This kind of dashboard needs to be quickly, almost instantly, understood and accepted by everyone who uses it. In other words, it needs to build situational awareness. That’s perception and comprehension of the state of important elements in the system, and a projection of the expected future. The goal of the big picture dashboard should be minimalism and transparency for the people who need to use it. The thing is, we can’t reach that goal in a vacuum without those people. To the degree that a dashboard can be built and shipped as a one-size-fits-all product, it’s inherently describing something patently obvious and non-specific to your problems. A dashboard that describes your system properly now does not accurately describe the system as it was two years ago, or a similar system at another organization.

this dashboard requires context to use it

A dashboard is also used as an analysis tool, to shape data and drill down from general to specific. Observe’s Explorers are great for this, but if you find your users are taking the same steps over and over again a Dashboard can speed them up. For instance, you might see a value getting repeatedly extracted from a blob, so you could pre-extract it in the dataset definition instead, and maybe present a pie chart panel showing percentages of that value in the dataset. There’s a chance of overusing or misusing those panels though; as with situational awareness dashboards, the humans that work with investigative dashboards need to build intuition for the data and experience with the board. That leads to tweaked copies.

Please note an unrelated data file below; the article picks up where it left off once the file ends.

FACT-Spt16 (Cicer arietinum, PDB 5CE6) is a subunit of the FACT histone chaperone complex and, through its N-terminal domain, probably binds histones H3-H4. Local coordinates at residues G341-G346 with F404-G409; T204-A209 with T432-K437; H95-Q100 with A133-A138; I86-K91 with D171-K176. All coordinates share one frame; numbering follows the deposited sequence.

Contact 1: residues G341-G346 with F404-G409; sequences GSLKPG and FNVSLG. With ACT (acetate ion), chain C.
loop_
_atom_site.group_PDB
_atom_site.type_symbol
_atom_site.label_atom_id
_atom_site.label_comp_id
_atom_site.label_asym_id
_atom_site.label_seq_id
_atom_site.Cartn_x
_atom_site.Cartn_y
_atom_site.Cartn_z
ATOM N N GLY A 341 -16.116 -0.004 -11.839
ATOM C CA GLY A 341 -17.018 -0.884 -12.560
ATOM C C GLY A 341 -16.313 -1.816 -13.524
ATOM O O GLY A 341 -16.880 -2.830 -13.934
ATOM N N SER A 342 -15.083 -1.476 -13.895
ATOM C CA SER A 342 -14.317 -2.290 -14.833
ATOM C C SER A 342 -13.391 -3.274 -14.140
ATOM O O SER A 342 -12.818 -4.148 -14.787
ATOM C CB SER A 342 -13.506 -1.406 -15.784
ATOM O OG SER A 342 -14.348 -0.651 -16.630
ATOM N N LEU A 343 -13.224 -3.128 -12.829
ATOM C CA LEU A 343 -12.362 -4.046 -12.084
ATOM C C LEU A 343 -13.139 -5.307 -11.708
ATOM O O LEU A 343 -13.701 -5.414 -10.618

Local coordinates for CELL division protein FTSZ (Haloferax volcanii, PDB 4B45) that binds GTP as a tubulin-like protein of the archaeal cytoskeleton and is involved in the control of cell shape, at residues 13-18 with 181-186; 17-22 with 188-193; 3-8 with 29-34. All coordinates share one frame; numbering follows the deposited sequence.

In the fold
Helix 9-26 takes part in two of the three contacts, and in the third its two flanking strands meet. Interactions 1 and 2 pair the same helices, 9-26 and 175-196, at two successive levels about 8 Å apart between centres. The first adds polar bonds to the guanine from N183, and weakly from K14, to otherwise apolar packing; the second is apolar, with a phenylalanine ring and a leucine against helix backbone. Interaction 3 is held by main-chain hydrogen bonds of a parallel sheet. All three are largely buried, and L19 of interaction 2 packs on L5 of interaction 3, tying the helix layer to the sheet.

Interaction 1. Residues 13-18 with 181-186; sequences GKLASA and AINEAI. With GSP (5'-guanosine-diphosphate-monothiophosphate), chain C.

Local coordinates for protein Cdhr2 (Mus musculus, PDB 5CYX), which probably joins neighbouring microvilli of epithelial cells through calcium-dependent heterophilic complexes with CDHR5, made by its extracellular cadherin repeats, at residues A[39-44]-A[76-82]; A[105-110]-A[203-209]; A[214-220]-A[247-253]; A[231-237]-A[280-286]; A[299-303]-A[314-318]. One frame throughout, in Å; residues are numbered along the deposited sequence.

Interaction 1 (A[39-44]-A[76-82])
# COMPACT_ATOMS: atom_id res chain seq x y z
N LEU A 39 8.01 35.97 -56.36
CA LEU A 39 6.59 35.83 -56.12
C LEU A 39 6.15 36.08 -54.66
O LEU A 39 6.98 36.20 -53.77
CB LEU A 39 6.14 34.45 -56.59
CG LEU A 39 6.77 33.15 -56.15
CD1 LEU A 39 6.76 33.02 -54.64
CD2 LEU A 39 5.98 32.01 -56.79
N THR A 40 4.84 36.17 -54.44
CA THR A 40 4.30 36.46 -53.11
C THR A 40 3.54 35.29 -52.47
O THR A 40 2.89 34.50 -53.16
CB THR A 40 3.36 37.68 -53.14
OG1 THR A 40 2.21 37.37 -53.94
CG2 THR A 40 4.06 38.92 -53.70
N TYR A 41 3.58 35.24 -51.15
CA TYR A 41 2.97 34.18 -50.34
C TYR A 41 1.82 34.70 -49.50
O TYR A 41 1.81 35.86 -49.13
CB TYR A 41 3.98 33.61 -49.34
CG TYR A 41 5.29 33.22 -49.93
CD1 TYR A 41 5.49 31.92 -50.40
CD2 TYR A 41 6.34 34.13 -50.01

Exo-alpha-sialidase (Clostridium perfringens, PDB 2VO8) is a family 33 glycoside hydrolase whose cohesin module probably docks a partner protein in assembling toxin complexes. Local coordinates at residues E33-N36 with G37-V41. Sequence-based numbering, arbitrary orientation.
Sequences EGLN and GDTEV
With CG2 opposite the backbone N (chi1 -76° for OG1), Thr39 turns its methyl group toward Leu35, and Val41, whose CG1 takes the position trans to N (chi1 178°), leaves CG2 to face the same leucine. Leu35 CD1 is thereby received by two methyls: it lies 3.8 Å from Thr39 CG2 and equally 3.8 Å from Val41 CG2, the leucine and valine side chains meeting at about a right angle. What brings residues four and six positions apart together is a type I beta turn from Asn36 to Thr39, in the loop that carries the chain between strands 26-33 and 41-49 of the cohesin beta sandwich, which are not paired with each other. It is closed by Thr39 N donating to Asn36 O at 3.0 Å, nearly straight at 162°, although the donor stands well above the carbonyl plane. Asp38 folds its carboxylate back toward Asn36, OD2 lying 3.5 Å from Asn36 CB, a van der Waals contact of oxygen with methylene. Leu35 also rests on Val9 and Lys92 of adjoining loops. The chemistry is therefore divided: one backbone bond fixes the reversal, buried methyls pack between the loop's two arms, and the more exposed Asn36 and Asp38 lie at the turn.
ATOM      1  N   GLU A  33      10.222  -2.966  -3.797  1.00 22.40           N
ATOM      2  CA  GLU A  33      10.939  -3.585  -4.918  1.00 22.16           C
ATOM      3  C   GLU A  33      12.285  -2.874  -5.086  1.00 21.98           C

Still, the team makes a generic dashboard which is 80% right. Then daily use in incidents drives live tweaking in order to solve immediate problems; adding and removing filters, changing scale and time ranges, making comparisons so you can look at different conditions side by side. Especially in the heat of an active incident, we might forget and leave a dashboard’s tweaks in place, just as you might accidentally leave a wrench on a table. It’s easy for those learning and using processes to end with myriad copies of slightly modified dashboards and panels. That can cause the dashboards area to become a deep and wide pile of slightly different visualizations that are hard to derive any meaningful situational awareness from.